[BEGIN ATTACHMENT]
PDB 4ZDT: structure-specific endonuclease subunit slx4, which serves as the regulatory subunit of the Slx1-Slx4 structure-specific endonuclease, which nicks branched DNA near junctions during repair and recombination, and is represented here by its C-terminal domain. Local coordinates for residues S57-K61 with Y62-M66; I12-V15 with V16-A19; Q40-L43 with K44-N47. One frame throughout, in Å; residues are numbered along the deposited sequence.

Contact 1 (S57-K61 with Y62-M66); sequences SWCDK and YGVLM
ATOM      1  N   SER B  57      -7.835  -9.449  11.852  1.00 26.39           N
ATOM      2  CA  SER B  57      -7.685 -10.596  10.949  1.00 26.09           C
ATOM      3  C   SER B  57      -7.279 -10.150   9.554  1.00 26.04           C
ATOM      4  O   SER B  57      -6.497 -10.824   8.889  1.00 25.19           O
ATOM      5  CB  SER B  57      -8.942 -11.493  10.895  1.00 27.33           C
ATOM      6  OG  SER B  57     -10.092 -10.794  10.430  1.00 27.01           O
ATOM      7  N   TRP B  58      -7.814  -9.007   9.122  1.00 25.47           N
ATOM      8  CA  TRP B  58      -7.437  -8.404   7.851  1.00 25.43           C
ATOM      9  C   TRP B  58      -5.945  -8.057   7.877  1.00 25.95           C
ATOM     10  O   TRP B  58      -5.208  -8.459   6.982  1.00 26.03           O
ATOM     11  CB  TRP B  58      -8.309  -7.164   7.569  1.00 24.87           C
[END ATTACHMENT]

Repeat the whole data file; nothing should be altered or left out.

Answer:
PDB 4ZDT: structure-specific endonuclease subunit slx4, which serves as the regulatory subunit of the Slx1-Slx4 structure-specific endonuclease, which nicks branched DNA near junctions during repair and recombination, and is represented here by its C-terminal domain. Local coordinates for residues S57-K61 with Y62-M66; I12-V15 with V16-A19; Q40-L43 with K44-N47. One frame throughout, in Å; residues are numbered along the deposited sequence.

Contact 1 (S57-K61 with Y62-M66); sequences SWCDK and YGVLM
ATOM      1  N   SER B  57      -7.835  -9.449  11.852  1.00 26.39           N
ATOM      2  CA  SER B  57      -7.685 -10.596  10.949  1.00 26.09           C
ATOM      3  C   SER B  57      -7.279 -10.150   9.554  1.00 26.04           C
ATOM      4  O   SER B  57      -6.497 -10.824   8.889  1.00 25.19           O
ATOM      5  CB  SER B  57      -8.942 -11.493  10.895  1.00 27.33           C
ATOM      6  OG  SER B  57     -10.092 -10.794  10.430  1.00 27.01           O
ATOM      7  N   TRP B  58      -7.814  -9.007   9.122  1.00 25.47           N
ATOM      8  CA  TRP B  58      -7.437  -8.404   7.851  1.00 25.43           C
ATOM      9  C   TRP B  58      -5.945  -8.057   7.877  1.00 25.95           C
ATOM     10  O   TRP B  58      -5.208  -8.459   6.982  1.00 26.03           O
ATOM     11  CB  TRP B  58      -8.309  -7.164   7.569  1.00 24.87           C